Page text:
The Collector is spooky. It’s spookiness derives not from the existence of the supernatural, but from the raw plot and narrative of it’s two (and only) characters. It is nowhere near a ghost story and there is not a poltergeist to be found within its pages. But this tale left me with chills that stayed for days after I put it down. The key to the haunting brilliance of The Collector is the binary opposition between the protagonists – the so-called collector and the collected. Set in 1960s Britain, Miranda is an art student studying at the dawn of second-wave feminism; the backdrop to her world filled with student and political uprisings. Miranda is kidnapped by Frederick at the outset of the novel. Frederick is withdrawn, uneducated and unloved. Feckless. He is separated from the social world due to his inadequacies. He builds an isolated room for Miranda to ‘collect’ or keep her and thus Miranda is forced into isolation by Frederick.
As an author, Fowles is ‘fair’ to each of his protagonists. He seemingly relinquishes control as objective narrator by allowing Miranda and Frederick first person narrative for half the book each. Frederick’s perspective is first. One of Frederick’s most insightful statements to Miranda is ‘you don’t know what you are. You’re everything. I got nothing if you go’. Miranda had everything, but now shares isolation and loneliness with Frederick as it has been forced upon her. As captor and the captured, their world views are polarised physically, emotionally and socially. Through the stark contrast of his characters, Fowles makes a pretty strong comment about the class system in Britain. Fowles warns of the danger of class and intellectual divisions in a society where prosperity for the majority was becoming more widespread. He was particularly concerned with power (whether by wealth or position) getting into the hands of those intellectually unsuited to handle it. The juxtaposition of the social positions of Miranda and Frederick highlight this commentary.
Miranda as a victim is not always likeable. Empathy for her ebbs and flows despite the desperation of her situation. When she controls the narrative through the format of diary entries, she reveals an inevitable vulnerability along with her unyielding affectations.
This book is chillingly brilliant. It does not conclude with a glossy Hollywood for fairy tale ending. It’s dark and brutal. And brilliant.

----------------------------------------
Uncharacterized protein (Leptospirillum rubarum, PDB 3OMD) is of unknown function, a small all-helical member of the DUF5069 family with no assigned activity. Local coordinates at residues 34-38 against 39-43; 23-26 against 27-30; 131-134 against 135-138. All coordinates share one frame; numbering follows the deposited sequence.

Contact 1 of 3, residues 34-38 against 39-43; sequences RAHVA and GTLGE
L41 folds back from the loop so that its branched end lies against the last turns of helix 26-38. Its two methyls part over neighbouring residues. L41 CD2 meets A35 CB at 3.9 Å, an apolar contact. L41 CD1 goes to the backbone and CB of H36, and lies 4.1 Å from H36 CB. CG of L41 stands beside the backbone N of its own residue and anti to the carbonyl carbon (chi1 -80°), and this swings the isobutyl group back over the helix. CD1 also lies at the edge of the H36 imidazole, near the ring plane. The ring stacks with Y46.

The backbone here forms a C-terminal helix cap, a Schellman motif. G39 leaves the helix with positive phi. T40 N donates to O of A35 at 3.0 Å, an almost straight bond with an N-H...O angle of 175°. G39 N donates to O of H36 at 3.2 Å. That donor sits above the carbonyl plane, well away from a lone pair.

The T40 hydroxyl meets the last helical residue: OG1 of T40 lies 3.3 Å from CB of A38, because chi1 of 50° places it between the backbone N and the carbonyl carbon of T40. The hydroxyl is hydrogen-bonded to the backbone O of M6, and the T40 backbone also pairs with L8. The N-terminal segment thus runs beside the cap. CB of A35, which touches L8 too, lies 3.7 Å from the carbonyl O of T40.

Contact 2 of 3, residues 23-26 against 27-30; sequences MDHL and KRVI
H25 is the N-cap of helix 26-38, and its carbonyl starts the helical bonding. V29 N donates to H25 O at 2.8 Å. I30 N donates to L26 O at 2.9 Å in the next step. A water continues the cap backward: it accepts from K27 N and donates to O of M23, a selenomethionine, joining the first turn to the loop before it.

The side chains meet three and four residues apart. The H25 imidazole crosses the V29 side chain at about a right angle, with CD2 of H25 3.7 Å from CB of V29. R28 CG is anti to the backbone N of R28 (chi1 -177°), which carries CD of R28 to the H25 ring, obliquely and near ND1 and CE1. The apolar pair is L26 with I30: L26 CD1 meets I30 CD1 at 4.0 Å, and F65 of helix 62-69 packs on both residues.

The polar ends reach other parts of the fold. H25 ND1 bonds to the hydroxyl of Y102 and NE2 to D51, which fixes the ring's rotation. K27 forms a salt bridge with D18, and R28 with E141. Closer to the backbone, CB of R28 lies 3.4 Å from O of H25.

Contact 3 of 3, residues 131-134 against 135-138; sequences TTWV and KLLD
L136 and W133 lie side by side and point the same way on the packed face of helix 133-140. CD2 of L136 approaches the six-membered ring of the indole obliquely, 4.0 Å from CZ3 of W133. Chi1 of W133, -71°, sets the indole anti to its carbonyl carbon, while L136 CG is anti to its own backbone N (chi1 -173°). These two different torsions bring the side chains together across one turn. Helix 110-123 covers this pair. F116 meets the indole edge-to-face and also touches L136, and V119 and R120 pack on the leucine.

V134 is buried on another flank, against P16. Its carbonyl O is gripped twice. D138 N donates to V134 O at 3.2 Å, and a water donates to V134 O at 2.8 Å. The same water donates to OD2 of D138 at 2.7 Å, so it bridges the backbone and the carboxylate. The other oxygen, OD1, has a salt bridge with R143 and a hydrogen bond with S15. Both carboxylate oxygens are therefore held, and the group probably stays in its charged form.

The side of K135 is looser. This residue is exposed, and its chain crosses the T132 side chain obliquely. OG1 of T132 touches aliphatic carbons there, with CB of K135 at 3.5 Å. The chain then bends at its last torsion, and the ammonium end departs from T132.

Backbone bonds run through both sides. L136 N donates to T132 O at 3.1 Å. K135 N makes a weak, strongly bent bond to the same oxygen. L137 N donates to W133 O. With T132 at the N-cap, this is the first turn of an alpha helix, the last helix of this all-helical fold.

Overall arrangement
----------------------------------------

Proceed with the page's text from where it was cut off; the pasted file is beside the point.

I came to discover Afterwards thanks to a blitzkrieg of emails in my inbox courtesy of Amazon.
‘Can’t put down’
Amazon beckoned day after day.
Message received Amazon. I’m in.
Thankfully, I was not disappointed. Afterwards is told from the perspective of the spirit or ghost of a thirty-nine year-old woman currently in a coma after being caught in an arson-lit fire that destroyed her eight year-old son’s school. Her seventeen year-old daughter was also injured in the fire and her spirit converses with that of her mother throughout this tale. The use of the spiritual or supernatural has to be carefully constructed in any piece of fiction. The slightest hint of the ridiculous will turn most readers (including me) away. If you are put off by the absurdity of the premise in Afterwards, don’t be. Having the mother narrate from this unique perspective actually works wonderfully and allows Lupton an opportunity to create a broader narrative than she would have otherwise. In that sense, it reminded me of Alice Sebold’s haunting The Lovely Bones. Sebold’s Susie is trying to solve the mystery of her murder. So too is Lupton’s Grace trying to solve the mystery of who would want to burn down her son’s school, and indeed, hurt her daughter. In some ways, this novel is also a thriller. However, perhaps it is better that I say that this novel is in itself, thrilling.
But that’s where the similarities between Afterwards and The Lovely Bones end. Grace is ‘speaking’ to her husband. In this, another layer to this tale is added and it becomes a heart-breaking love story. Grace reminisces as she tries to reach out to her husband and indeed the peaks and troughs of a modern marriage are exposed. The reader is exposed to an imperfect marriage but one that is brimming with love.
I have to admit, I am prone to shedding the odd tear or two and Afterwards did produce some tissue-grabbing moments. The narrative is told at a fantastic pace and I do wonder if Lupton’s background as a screenwriter comes into play here (nice pun!). There are no waffling or tedious sentences. The story is told succinctly and brilliantly, unravelling just enough to keep the reader turning the page.